perform π‘Ÿπ‘ π‘’π‘š · π‘π‘Š random walks from 𝑒
for all random walk stopping at 𝑑 do
πœ‹ˆ (𝒙; 𝑑) ← πœ‹ˆ (𝒙; 𝑑) + π‘Ÿπ‘ π‘’π‘š /π‘π‘Š
π‘Ÿ −1 for all 𝑑 ∈ π‘ˆ
15 πœ‹ˆ (𝒙; 𝑑) ← πœ‹ˆ (𝒙; 𝑑) · 𝑑 (𝑑)
ˆ (𝒙) ← πœ‹ˆ (𝒙; 𝑑 1 ), · · · , πœ‹ˆ (𝒙; π‘ π‘›π‘ˆ )
16 return 𝝅
When the PPR calculation is integrated with features, it shares
similarities in forms but with different interpretation. Consider the
PPR problem with nodes in a set π‘ˆ ⊆ 𝑉 as the source nodes. Let
π‘›π‘ˆ be the size of set π‘ˆ . Denote a matrix 𝑿 = (𝒙 1, · · · , 𝒙 𝐹 ), where
𝒙 𝑓 (1 ≤ 𝑓 ≤ 𝐹 ) is the 𝑓 -th column vector that is of length π‘›π‘ˆ and
the sum of elements is 1. Following [29], we assume all the entries
π‘₯ 𝑓 (𝑒) ≥ 0 for each 𝑒 ∈ π‘ˆ . We use πœ‹ (𝒙; 𝑑) to represent the PPR for
feature vector 𝒙, and can be defined as the probability of the event
that a random walk which starts at a node 𝑠 ∈ π‘ˆ with probability
distribution 𝒙 and stops at 𝑑. It can be derived from the definition
that, each feature PPR πœ‹ (𝒙; 𝑑) can be interpreted as a generalized
integration of normal PPR value πœ‹ (𝑠, 𝑑), hence the properties and
operations of common PPR are still valid. The embedding matrix is
𝑷 = (𝝅 (𝒙 1 ), · · · , 𝝅 (𝒙 𝐹 )), where 𝝅 (𝒙 𝑓 ) = 𝝅 𝑓 is the 𝑓 -th column of
feature PPR vector corresponding to vector 𝒙 𝑓 , and is composed by
𝝅 𝑓 = πœ‹ (𝒙 𝑓 ; 𝑑 1 ), · · · , πœ‹ (𝒙 𝑓 ; π‘‘π‘›π‘ˆ ) . We here look into the redefined
problem for approximating feature PPR:
Definition 3.1 (Approximate PPR for Feature). Given an absolute error bound πœ† > 0, a PPR threshold 0 < 𝛿 < 1, and a failure
probability 0 < πœ™ < 1, the approximate PPR query for feature vector
𝒙 computes an estimation πœ‹ˆ (𝒙; 𝑑) for each 𝑑 ∈ π‘ˆ with πœ‹ (𝒙; 𝑑) > 𝛿,
such that with probability at least 1 − πœ™,
|πœ‹ (𝒙; 𝑑) − πœ‹ˆ (𝒙; 𝑑)| ≤ πœ†.
Recognizing that GNNs require less precise propagation information to achieve proper performance [25, 42], the approximate
feature PPR enables employing efficient computation based on forward PPR algorithms without loss in eventual model effectiveness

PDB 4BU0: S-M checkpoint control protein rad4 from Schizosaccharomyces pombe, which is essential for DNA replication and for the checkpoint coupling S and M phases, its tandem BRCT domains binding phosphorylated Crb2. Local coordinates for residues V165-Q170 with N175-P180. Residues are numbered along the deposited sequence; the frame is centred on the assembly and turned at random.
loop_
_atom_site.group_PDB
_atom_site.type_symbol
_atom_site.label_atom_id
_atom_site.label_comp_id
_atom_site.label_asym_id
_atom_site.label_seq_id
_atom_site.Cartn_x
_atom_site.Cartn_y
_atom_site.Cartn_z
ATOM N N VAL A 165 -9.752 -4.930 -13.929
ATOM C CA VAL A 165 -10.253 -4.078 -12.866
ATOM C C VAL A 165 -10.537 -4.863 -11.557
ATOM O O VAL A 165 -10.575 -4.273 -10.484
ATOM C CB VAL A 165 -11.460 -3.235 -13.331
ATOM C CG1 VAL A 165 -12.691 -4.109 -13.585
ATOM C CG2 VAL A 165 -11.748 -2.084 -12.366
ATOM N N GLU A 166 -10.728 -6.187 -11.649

[31, 33]. We employ a scalable algorithm Feature-Push to compute
the embedding matrix combining Forward Push [3] and Random
Walk techniques that both operate feature vectors. The algorithm
makes use of both approaches, that random walk is accurate but
less efficient, while forward push is fast with a loose precision
guarantee. Algorithms exploiting such combination have been the
state of the arts in various PPR benchmarks [22, 31]. We highlight
that the differences between Algorithm 1 and [22, 31] are two-fold.
First, the push starts from the feature vector, which can be seen
as a generalized PPR operation taking probability distribution 𝒙
into account. Second, the feature-based query facilitates subsequent
transformation in Eq. (7) and reusing in Eq. (9).
As shown in Algorithm 1, the Feature-Push algorithm outputs
the approximation of embedding vector 𝝅ˆ (𝒙) for input feature 𝒙.
Repeating it for 𝐹 times with all features 𝒙 1, · · · , 𝒙 𝐹 produces all
columns compositing the estimate of embedding matrix 𝑷ˆ . The
algorithm first computes the approximation πœ‹ˆ (𝒙; 𝑑) for each node
𝑑 ∈ π‘ˆ through forward push (line 2-9 in Algorithm 1), then conducts
compressed random walks to save computation (line 10-14). We
analyze each method and their combination respectively.
Forward Push on Feature Value. Instead of calculating the PPR
value πœ‹ (𝑠, 𝑑), the forward push method in Feature-Push maintains
a reserve value πœ‹ˆ (𝒙; 𝑑) directly for node 𝑑 ∈ π‘ˆ and feature 𝒙 as the
estimation of πœ‹ (𝒙; 𝑑). An auxiliary residue value π‘Ÿ (𝒙; 𝑑) is recorded
as the intermediate result for each node-feature pair. The residue is
initialized by the 𝐿1 -normalized feature vector 𝒙. to transfer node
attributes to distributions in line with πœ‹ (𝒙; 𝑑) that stands for the
probability with a sum of 1 for all nodes 𝑑 ∈ π‘ˆ . The forward push
algorithm subsequently updates the residue of target node 𝑑 from
the source node 𝑠 to propagate the information. The threshold π‘Ÿπ‘šπ‘Žπ‘₯
controls the terminating condition so that the process can stop early.
Eventually, the forward push transfers 𝛼 portion of node residue
π‘Ÿ (𝒙; 𝑑) into reserve value, while distributing the remaining (1 − 𝛼)
to the neighbors of 𝑠.
Random Walk on Feature Residue. Feature-Push then performs random walks with decay factor 𝛼 to propagate the residue
feature value. Compared with the pure random walk approach,
π‘Ÿ (𝒙;𝑑 )
Feature-Push only requires π‘Ÿπ‘ π‘’π‘š · π‘π‘Š number of walks per node
with the same precision guarantee, benefiting from the Forward
Push results. The estimation of πœ‹ˆ (𝒙; 𝑑) is achieved by implementing
the Monte-Carlo method [14, 30], and is updated according to the
fraction of random walks terminating at 𝑑.
Combination and Normalization. To depict the combination of
forward push and random walk, we define the coefficient 𝛽:
Definition 3.2 (Push Coefficient). The push coefficient 𝛽 is the
scale between the total left residual π‘Ÿπ‘ π‘’π‘š and the total number of
sampled random walks π‘π‘Š in Feature-Push.
The scale 𝛽 is the key coefficient of Feature-Push, which balances absolute error guarantee and time complexity. Referencing
the trade-off in [31], we set 𝛽 to a specific value, namely standard